The Isle of Man Christmas Bird Race 2018
The Isle of Man Christmas Bird Race is an island-wide collaborative effort. It isn’t a competition between individual birdwatchers. The aim is for birdwatchers on (and around) the island to work together to see as many species as possible.
See the table below which will be updated regularly.
The rules are simple:
- You can spend as little or as much time as you wish looking for birds on, above and around the island within Manx territorial waters
- Sightings must be made in the 7-day period from Christmas Day to the year’s end (00:00 on 25th December to 24:00 on 31st December)
- It isn’t a competition! The aim is for everyone collectively to see as many species as possible
|'I like to do my Christmas Bird Race counting in the morning when the birds are actively foraging. It's very relaxing and sometimes I get a species new to me. Plenty of warm tea helps. Good luck!'
Submit your sightings by:
- Email to firstname.lastname@example.org
- Twitter using hashtag #ManxBirdRace
- Text message to 07976 421992
- Completing and returning the downloadable recording sheet
For all observations, please send your name, date, location, what you saw (species, how many) and any interesting aspects of what you saw.
|35||Great Northern Diver||27-Dec||27-Dec||Y||Y||Y||Y||Y|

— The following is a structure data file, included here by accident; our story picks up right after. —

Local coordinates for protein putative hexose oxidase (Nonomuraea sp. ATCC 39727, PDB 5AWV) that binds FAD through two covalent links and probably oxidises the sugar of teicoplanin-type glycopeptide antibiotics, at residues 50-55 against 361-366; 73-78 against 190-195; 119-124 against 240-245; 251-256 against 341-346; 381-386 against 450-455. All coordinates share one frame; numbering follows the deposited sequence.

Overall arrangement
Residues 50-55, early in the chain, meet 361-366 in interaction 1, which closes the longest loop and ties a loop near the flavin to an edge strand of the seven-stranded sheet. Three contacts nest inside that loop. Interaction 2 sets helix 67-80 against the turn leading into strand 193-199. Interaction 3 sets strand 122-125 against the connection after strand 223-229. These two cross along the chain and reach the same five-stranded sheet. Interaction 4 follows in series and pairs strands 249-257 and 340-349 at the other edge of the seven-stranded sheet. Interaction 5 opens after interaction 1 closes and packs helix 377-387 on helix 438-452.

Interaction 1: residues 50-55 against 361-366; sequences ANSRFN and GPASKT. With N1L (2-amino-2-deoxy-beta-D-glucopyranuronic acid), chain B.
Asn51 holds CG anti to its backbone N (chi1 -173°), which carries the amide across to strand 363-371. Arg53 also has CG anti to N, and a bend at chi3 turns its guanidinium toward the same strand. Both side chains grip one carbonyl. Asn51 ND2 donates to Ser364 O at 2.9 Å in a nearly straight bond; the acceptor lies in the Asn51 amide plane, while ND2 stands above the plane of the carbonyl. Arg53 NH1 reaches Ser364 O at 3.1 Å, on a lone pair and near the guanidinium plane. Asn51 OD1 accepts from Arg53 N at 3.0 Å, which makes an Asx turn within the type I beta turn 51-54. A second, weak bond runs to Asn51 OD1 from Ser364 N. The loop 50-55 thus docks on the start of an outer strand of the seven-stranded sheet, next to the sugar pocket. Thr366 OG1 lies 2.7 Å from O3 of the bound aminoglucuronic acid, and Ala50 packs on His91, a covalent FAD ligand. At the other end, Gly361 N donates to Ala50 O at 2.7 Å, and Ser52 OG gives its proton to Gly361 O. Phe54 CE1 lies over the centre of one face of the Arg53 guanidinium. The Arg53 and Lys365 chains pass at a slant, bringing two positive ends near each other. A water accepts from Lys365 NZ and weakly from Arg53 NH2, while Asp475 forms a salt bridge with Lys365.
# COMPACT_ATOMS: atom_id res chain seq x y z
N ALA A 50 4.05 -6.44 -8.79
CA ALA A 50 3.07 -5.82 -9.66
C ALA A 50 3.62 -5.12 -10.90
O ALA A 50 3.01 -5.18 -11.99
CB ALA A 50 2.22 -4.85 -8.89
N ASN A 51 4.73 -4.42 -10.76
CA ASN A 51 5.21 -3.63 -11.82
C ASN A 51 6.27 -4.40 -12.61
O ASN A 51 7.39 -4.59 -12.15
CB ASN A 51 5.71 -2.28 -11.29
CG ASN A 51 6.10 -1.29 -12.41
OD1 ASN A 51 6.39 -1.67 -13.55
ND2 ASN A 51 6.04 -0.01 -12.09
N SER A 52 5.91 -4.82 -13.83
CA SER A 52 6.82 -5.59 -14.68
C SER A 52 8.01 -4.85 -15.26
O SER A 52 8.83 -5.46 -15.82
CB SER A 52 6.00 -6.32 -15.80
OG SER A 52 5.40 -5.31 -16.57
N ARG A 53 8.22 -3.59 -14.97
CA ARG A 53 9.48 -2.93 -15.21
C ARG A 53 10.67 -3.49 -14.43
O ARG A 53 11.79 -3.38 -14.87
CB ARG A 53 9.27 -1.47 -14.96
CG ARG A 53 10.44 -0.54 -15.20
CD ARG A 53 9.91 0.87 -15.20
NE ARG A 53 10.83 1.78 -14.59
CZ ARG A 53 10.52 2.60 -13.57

|45||Great Crested Grebe||N||N||N||N||N||N||Y|
|83||Lesser Black-backed Gull||N||N||Y||Y||N||N||N|
|88||Great Black-backed Gull||25-Dec||26-Dec||Y||Y||Y||Y||Y|
|89||Rock Dove/Feral Pigeon||25-Dec||25-Dec||Y||Y||Y||Y||Y|
|98||Great Spotted Woodpecker||30-Dec||26-Dec||Y||Y||N||Y||Y|
|102||Great Grey Shrike||N||N||N||N||N||N||N|
As of December 2016, Black Swan Cygnus atratus has been removed from the Christmas Bird Race list. The species totals from previous years have been adjusted to reflect that this Category E species is no longer included in the counts.
Please note that for 2017 we have updated the taxonomic order of both the recording card and results table.
On 1st January 2017, Mark Fitzpatrick wrote:
'Well, unless any new sightings come to light, we've ended this year's Manx Christmas Bird Race with the magnificent total of 113 species. This is a new record.
The last two species to be discovered were: Black Redstart and Black-throated Diver. Both seen by Keith Johnson in Peel/Peel Bay.
The total number of species seen compares with totals of 111, 108, 100, 109, 103 for each of the previous five years.
Despite the fantastic efforts of Manx birdwatchers, there were some species that could be called 'the ones that got away':
- Reed Bunting; reported in all 5 previous races, but not this year.
- Barn Owl: seen in 4 previous races. No owls seen this year.
- Black Swan: seen in 3 previous races. Not wild birds, but still interesting. Have they all died?
At the other end of the scale, one new species was reported this year that had never been seen during a Bird Race before, namely Pink-footed Goose.
Three species were seen this year that had only been seen during one of the previous Bird Races, which were Water Rail, Knot and Waxwing.